I wish I could ask her why we survived, why we weren’t sucked into the sea like all the others. What could she tell me of those terrifying hours? I want to go back to Wildwood and experience it all again, but with the assurance, of course, that the outcome would not be changed by some malevolent writer of fiction invisible above the fury of those unforgettable, cyclonic clouds. World War II was winding down that year, and my mother had taken my brother and me to Wildwood, a seaside resort roughly halfway between Atlantic City and Cape May, for a week of vacation. My father, a private and inaccessible man, remained in Philadelphia attending to his law practice, and attending I presume to the skirts that fluttered on the streets of Center City. I guess he was happy to have some time alone, away from the family. He liked being alone, sitting in the sunroom, his pants open at the waist, the New York Times tented over his basketball belly, Beethoven on the radio, asleep, alone, unconnected to the living.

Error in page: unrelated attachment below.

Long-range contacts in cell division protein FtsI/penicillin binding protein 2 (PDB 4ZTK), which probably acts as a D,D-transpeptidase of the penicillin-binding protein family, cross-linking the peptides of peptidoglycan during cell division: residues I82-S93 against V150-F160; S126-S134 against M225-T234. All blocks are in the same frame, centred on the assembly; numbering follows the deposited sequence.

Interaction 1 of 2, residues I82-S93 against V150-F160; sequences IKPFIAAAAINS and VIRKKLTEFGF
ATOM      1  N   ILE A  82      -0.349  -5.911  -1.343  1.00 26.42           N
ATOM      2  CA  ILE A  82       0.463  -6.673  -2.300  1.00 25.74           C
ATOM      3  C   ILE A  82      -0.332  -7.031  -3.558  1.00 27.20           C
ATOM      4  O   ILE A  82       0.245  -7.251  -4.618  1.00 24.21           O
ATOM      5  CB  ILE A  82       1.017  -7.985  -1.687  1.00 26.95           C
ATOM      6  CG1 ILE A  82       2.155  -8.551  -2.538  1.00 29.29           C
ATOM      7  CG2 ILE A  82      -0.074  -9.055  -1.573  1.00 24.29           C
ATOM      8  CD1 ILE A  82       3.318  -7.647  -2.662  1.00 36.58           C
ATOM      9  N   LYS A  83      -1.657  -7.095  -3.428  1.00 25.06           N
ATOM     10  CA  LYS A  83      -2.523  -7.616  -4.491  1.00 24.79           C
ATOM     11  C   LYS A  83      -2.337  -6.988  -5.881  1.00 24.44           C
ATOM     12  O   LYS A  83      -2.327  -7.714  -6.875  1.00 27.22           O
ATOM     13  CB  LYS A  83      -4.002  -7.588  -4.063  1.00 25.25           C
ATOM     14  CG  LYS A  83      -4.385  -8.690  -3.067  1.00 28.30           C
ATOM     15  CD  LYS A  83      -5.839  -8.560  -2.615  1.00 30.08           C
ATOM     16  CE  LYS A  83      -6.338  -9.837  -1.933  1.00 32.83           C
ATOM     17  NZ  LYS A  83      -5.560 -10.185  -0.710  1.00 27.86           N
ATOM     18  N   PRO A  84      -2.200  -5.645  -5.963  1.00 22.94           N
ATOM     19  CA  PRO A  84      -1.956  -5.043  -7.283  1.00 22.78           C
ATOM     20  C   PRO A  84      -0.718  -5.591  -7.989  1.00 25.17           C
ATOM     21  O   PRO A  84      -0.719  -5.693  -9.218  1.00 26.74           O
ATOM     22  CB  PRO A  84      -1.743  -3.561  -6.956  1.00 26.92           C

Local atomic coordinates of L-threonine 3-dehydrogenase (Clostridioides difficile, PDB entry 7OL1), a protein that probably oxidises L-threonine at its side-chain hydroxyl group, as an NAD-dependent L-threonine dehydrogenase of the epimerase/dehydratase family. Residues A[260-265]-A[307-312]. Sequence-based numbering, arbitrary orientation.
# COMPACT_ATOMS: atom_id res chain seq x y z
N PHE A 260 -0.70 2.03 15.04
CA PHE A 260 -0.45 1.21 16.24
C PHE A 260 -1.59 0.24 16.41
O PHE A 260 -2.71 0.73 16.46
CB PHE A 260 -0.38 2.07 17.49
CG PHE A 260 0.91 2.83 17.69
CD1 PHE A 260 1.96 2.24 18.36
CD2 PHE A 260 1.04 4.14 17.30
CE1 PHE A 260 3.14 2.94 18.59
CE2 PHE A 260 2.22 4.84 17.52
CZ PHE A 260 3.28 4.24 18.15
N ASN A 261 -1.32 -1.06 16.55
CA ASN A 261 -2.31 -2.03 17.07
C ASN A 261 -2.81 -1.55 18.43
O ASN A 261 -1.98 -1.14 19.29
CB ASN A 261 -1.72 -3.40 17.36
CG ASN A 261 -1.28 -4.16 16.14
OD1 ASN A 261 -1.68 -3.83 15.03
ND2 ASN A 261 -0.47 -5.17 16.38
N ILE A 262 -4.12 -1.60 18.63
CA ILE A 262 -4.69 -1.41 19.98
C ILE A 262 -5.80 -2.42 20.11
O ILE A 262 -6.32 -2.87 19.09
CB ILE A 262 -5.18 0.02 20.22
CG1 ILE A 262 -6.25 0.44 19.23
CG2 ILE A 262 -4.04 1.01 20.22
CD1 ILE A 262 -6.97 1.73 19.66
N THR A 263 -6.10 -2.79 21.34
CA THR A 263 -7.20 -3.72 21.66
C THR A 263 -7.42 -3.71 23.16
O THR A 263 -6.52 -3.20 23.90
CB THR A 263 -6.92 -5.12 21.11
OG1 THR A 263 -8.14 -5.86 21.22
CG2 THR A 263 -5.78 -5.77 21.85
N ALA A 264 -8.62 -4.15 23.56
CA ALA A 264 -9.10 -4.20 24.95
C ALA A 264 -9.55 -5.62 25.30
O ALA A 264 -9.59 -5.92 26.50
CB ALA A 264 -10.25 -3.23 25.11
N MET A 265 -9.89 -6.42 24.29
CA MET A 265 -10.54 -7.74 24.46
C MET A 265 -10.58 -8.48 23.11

I think it was already afternoon when the cab carried us through the hot humid late summer air back to the small second floor apartment Mom had rented on the second floor of a beachfront cottage. A cab would seem an unlikely mode of transport given what I presume my father’s income was back then, but perhaps news of a storm was beginning to spread, and people spent what they needed to seek shelter. As we got out of the cab, enormous raindrops, the size of sand dollars, suddenly fell from the sky and hit the concrete pavement with splats as loud as machine gun fire. We dashed from the cab and raced up the exterior steps and into the security of our apartment, which consisted mostly of a single room with windows on three sides that faced the ocean. There were some closet sized bedrooms that faced back toward the bay. The wind was starting to whip up and the ocean looked troubled. Swells started far out near the horizon and rolled in like lines of tanks arriving for battle. The sun was in retreat, clouds marauding across the sky. It was as if a war-machine of nature had been sent to our shores from the war between nations on the far side of the Atlantic.